Adam Haggar is a mastering engineer who believes in the simple, clarifying power of an impeccable-sounding outboard mastering chain. At Mount Olympia Mastering, Haggar approaches processing in an intuitive way that gives “voice” and priority to the artist’s approved mixes. More recently, he’s taking a special interest in enabling the subtle ambiences and atmospheric effects found in his client’s work, regardless of genre.
"I've been using the 4z's regularly in and out of the mastering studio and I'm most impressed with the dynamics and dimension of the low end... They're definitely the first headphones I've used where I can confidently judge the subtle yet important changes affecting bounce and feel." - Adam Haggar
Here's our chat with Adam:
Can you pick out any favorites from your work that you're particularly proud of?
Some things that come to mind are the Rob Ellis-produced (PJ Harvey, Marianne Faithful) debut record and 7-inch for UK alt-rock duo Blue Violet [check out “A Girl Like You” and “White Beaches”]. I also mastered an alt-country/rock LP called, “Robert Francis + The End Times Vol. 1,” that I’m very proud of. Barny Barnicott did a great job mixing it. They’d had it mastered previously by a famous mastering guy, who’s done records I grew up on and still love. Maybe he just had an off day, but my versions prevailed and everyone was extremely happy when they heard what was possible with the mixes. This led to another very well-written (and recorded) LP that Robert produced for the artist Maxim Ludwig. Really hope this one comes out soon so your readers can check it out. Also worth mentioning was a fiery single I mastered for Migos a while back called ,“Blue Benjamin Hunnies.” Hope that one comes out for the world to hear one day as well.. There were some mind-blowing performances on that track.
How would you define your main role on most of the projects you work on these days?
I play a supportive role in all of these projects. My job is to listen in as pure a way as I can - to take note of my impressions as a first listener - and to ensure that all of my client’s punches (both emotional and physical) will land, so to speak, as they were intended. I do my best to anticipate what kind of scenarios the music will encounter as it propagates through space and time. I use tools like EQs in subtle ways that are a bit like lighting a stage for optimal presentation of the music’s melodic, rhythmic, and spatial narrative. So basically, I’m giving previously-mixed recordings a subtle, illuminating, corrective enhancement, and quality control, before formatting their final files for distribution (streaming audio, vinyl records, CDs).
How did you get started in mastering?
I've always found purpose in supporting other artists and have been very fortunate in who I've had the chance to learn from. I studied music and music technology at UNC Asheville, a program with a strong emphasis on physics, electronics, and electroacoustic synthesis (with occasional lab visits from Dr. Bob Moog himself!). Then I moved to NYC, where I spent the better part of my 20’s as a sort of career mixing assistant. I interned and apprenticed my way up the commercial studio hierarchy and was eventually trusted and complimented on my studio work ethic by some important clients. It was in these professional situations where I really got my chops up technically and on the interpersonal side of things, providing mixing assistance to people like Dan Grech-Marguerat (Radiohead, Beck, Lana Del Rey), The Scissor Sisters, Jimmy Douglas (Justin Timberlake, Timbaland), Elliot Goldenthal (Across The Universe, Frida), & Bonzai Caruso (Damian Marley).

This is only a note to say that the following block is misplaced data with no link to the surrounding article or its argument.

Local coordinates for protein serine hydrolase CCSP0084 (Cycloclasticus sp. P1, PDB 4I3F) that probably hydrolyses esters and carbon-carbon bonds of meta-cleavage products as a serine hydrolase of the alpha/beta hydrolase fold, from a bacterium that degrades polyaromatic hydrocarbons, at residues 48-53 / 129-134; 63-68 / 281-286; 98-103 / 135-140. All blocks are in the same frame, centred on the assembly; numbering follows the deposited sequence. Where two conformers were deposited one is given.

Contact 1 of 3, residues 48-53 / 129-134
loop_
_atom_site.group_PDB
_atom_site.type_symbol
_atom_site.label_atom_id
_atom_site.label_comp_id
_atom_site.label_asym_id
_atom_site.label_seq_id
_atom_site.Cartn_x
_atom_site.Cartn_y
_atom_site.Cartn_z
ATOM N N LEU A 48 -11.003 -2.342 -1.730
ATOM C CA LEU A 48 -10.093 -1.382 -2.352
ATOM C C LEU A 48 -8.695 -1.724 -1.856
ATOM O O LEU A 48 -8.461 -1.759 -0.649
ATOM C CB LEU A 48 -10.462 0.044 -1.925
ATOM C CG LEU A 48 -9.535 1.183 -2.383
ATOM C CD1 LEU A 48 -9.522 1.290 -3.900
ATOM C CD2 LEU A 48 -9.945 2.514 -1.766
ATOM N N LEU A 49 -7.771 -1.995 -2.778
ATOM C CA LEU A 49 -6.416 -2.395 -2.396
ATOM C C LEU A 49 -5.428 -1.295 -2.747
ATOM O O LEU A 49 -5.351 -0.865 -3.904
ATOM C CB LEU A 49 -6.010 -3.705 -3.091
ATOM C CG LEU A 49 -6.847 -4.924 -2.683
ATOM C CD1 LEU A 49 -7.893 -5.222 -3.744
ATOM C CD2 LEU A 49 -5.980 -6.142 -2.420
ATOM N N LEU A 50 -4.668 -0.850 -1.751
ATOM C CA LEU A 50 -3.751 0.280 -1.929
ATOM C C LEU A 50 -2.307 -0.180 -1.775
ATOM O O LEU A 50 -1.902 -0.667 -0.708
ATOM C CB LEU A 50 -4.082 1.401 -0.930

Eventually I moved to LA to sort of break the monotonous spell of assistant life. I got a side gig here as Events Production Manager of a landmark Hollywood music venue (the Fonda Theater), and taught mixing and mastering at Icon Collective in Burbank. Mount Olympia Mastering began to take root as I mastered works of certain talented mixing students. Meanwhile I was attending every mastering session I could with established, LA-based mastering engineers. I eventually negotiated an arrangement to master for my own clients in the off-hours at Darkart Mastering, Mike Bell's Multi-Platinum-Award winning mastering house (Justice, Diplo, Skrillex) in DTLA. We combined our gear, and I learned a lot while sharing a workflow and a mastering desk with Mike. I mastered hundreds of projects, acquired more of the necessary gear, and eventually had a great client base.
Can you name any factors you feel majorly influenced the course of your musical life? Heroes, role models, moments, interactions, etc?
In the winter of 2007, I was invited to spend the afternoon 1 on 1 with Moby at his home studio in Manhattan. I was one of four people that he was interviewing for a full-time position to help him finish the record he was making. I got to know him a little bit, and the whole session was a trip! His studio was very futuristic and exciting. In the end, he chose one of the other three. I guess if things had gone the other way, I almost certainly wouldn’t have moved to LA a few months later and synced up on my mastering journey! Another thing that really influenced me was a short conversation I had at a party with the legendary producer/mixer Jack Joseph Puig. I hadn’t been mastering very long at the time, and I had the chance to ask him what he might look for if he were trying out a new mastering option. “A GREAT sounding chain,” he answered very directly. It has taken a lot of experimenting and quite a few revisions to the chain, but I've come to understand more fully why he'd value that over all else.. and if you’re reading this Jack, I’m definitely ready when you are!
Can you briefly describe a moment of frustration from your past work, and what you may have done to overcome the obstacles? Would you approach it differently now?